A Chronology Of The Northern Line


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A very wide platform at Angel tube station
An extra-wide platform at Angel. Image Matt Brown

We call it the Northern line, even though it goes farther south than any other tube line. Indeed, it was originally called the City and South London Railway when its nucleus opened in November 1890. Over time, the line has grown extensively to cover 58 km (36 miles). Here, then, is a brief chronology of the Northern line, including plenty of tidbits you won’t find on Wikipedia or TfL’s site.

See also:
A brief history of the Bakerloo line
A brief history of the Central line
A brief history of the Jubilee line
A brief history of the Metropolitan line
A brief history of the Victoria line


1870: The Tower Subway is bored beneath the Thames beside the Tower of London. It is the first project to use the new tunnelling techniques developed by James Greathead, and the first deep-level tunnel to feature a railway (albeit one that was very short-lived, and pulled by cable). More to the point, it serves as a practice run for all that is to come.

1883 (Nov): We get the first whiff of what would become the Northern line, when James Greathead starts promoting the idea of a railway between Elephant and Castle and King William Street in the City (the diagonal road between Bank and the Monument). His plans are laid out before Parliament in a Private Bill.

1884 (24 July): If railways have birthdays, then this would be the Norther line’s. Greathead’s bill receives Royal Assent. The City of London and Southwark Subway Act 1884 gives a green light to the project.

A statue of James Greathead at Bank
A statue of James Greathead near Bank station. It also serves as ventilation for the tube. Image Matt Brown

1887 (12 Jul): The tunnels aren’t even built yet, but an extension is already planned. A Bill to stretch the tracks down to Stockwell is approved on this day.

1888: The line’s cars were originally to be pulled by a cable system, driven by static engines. But, oops, the contracted cable company has gone bust. Thankfully, there’s another, and better, game in town. The project pivots to electrical traction using a third rail. London’s first proper tube will also be the first major railway in the world to be electrically powered.

1890 (25 Jul): Yet another extension — down to Clapham Common — is approved. Given the inexorable push well beyond Southwark, the route changes its name from the City of London and Southwark Subway to the City & South London Railway. I wonder what they’d have said if you could have told them it would one day be called the Northern line?

1890 (5 Mar): The first recorded journey along the tracks. 50 or so gentlemen (no ladies) ride from King William Street to Elephant and Castle. Among their number is Lord Mayor Sir Joseph Savoy, Colonel Frederick Rich (a noted inspector of rail accidents) and Sir William Mather MP. These are the first ever tube passengers (other than workmen testing the trains, whose names are lost to us).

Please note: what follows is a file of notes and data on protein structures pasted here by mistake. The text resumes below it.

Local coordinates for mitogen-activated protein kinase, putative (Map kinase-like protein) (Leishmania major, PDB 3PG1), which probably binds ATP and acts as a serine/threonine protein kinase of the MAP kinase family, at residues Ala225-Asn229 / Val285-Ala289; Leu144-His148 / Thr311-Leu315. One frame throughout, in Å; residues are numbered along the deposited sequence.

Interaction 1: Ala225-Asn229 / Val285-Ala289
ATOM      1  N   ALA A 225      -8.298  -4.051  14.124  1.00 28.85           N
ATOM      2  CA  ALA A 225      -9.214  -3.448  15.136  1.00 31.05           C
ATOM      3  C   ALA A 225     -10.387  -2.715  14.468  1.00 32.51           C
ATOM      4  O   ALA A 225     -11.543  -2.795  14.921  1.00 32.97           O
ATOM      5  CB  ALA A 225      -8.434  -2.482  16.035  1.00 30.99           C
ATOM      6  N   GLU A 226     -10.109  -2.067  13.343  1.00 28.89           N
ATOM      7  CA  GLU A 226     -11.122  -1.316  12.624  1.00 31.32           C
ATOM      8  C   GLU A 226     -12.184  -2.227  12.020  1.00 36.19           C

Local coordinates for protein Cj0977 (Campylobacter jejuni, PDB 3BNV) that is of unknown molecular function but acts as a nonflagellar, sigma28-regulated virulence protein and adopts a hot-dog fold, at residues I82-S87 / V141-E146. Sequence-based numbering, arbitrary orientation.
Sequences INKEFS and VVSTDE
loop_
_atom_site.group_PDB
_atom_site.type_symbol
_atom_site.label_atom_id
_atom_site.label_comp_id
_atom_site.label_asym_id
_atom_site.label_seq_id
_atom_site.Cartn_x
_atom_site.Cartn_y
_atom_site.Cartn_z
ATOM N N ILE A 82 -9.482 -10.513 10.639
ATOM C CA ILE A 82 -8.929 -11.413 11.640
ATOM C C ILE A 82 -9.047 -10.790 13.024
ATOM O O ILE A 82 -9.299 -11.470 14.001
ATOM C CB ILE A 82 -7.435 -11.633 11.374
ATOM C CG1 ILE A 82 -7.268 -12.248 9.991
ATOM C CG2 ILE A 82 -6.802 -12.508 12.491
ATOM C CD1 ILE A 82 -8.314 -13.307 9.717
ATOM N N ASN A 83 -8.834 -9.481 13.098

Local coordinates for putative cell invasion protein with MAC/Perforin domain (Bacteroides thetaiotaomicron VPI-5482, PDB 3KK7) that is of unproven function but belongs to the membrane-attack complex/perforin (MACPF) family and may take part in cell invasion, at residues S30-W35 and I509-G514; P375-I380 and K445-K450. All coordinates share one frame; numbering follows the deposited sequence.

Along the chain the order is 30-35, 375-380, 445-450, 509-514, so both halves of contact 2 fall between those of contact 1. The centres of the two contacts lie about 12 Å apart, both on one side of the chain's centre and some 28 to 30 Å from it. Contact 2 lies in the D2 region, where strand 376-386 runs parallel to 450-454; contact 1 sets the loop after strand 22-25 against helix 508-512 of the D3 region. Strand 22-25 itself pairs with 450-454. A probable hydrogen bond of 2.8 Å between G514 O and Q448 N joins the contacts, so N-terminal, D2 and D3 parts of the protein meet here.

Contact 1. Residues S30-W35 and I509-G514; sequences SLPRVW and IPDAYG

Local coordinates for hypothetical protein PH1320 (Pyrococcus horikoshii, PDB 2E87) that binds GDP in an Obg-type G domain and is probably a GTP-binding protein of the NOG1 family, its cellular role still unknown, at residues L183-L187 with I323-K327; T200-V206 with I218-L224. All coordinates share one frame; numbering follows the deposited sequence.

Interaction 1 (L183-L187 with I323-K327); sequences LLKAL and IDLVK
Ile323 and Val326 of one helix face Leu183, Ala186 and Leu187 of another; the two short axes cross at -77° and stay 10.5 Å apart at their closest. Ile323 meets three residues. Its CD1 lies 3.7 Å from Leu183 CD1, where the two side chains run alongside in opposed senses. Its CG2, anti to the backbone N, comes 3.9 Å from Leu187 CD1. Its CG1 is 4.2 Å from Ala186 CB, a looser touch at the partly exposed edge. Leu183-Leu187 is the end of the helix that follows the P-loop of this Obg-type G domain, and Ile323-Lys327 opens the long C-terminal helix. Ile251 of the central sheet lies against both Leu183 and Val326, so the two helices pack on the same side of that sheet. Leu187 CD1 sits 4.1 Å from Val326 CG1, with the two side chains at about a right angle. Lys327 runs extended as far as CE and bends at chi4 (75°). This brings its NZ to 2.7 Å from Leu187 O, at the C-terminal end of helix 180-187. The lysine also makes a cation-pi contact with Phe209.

1890 (4 Nov): The big day sort-of arrives, with the official, if not public, opening. The Prince of Wales, the future Edward VII, is among the first to ride the new railway, but not before he’d personally turned on the current with a golden key.

1890 (18 Dec): Six weeks after His Royal Highness had become His Royal Lowness, us commoners are allowed onboard. Trains run frequently between Stockwell and King William Street, but it’s not the most scenic of journeys. The cars are known as padded cells, thanks to a lack of windows (other than narrow slits). According to one anonymous press man, the subterranean journey “smacked somewhat of Jules Verne”. Unlike the long-established subsurface lines (such as the Metropolitan Railway), carriages are all of the same class and standard tuppenny fare.

Inside a cramped original tube carriage with some dummies
Interior of an original City and South London carriage, dubbed “the padded cell”. The mock-up can be seen at London Transport Museum. Image Matt Brown

1900 (26 Feb): After only a decade of operation, the line gets a major reboot. The extension south to Clapham Common finally opens a decade after its approval. New stations also open to the north, at London Bridge, Bank and Moorgate Street. The old terminus at King William Street is bypassed by new tunnels, and this station is closed forever more (the old tunnels are still down there). It is the first northward push of the future Northern line.

A plaque remembering King William Street tube
Farewell King William Street. We hardly knew you. Image Matt Brown

1901 (17 Nov): The line presses farther north, reaching Old Street, City Road and Angel.

1902 (July): Preparatory work begins on the Charing Cross, Euston and Hampstead Railway (CCEHR), which would eventually become the western branch and two northern arms of the Northern line. At this stage, it is a separate company from the City and South London Railway, with an even more unwieldy name. Tunnelling would begin in a year.

1907 (12 May): A short but important extension is opened to link the City and South London line with mainline stations at King’s Cross and St Pancras, plus Euston — much to the chagrin of the Metropolitan Railway who feel the line is muscling in on their territory.

1907 (22 Jun): Heady days, these, for the first generation of tube geeks. Just weeks after the extension mentioned above, a whole new line opens. The CCEHR’s service runs from Charing Cross to Camden Town, where it bifurcates towards Golders Green and Highgate (now Archway). Euston finds itself on two new tube lines in the space of six weeks. The new service is colloquially called “the Hampstead tube”, even though part of it goes to Highgate.

1913: The City and South London Railway is bought out by the Underground Electric Railways of London company. It becomes a stablemate of most of London’s other subterranean lines, including the CCEHR, rather than functioning as a johnny-no-mates.

1922: City Road station closes after just 21 years’ service. It never reopens, although it might be useful nowadays to serve the preposterous number of tower blocks that have shot up on its doorstep.

1923 (28 Nov): The entire City and South London line is closed for five months to allow tunnels to be widened. The work had started a year previously, with tiny amounts widened each night, when trains weren’t running. This proved slow and dangerous — in one incident, the works caused a subsidence, which in turn ruptured a gas main. The decision is made to shut things down until the work is completed.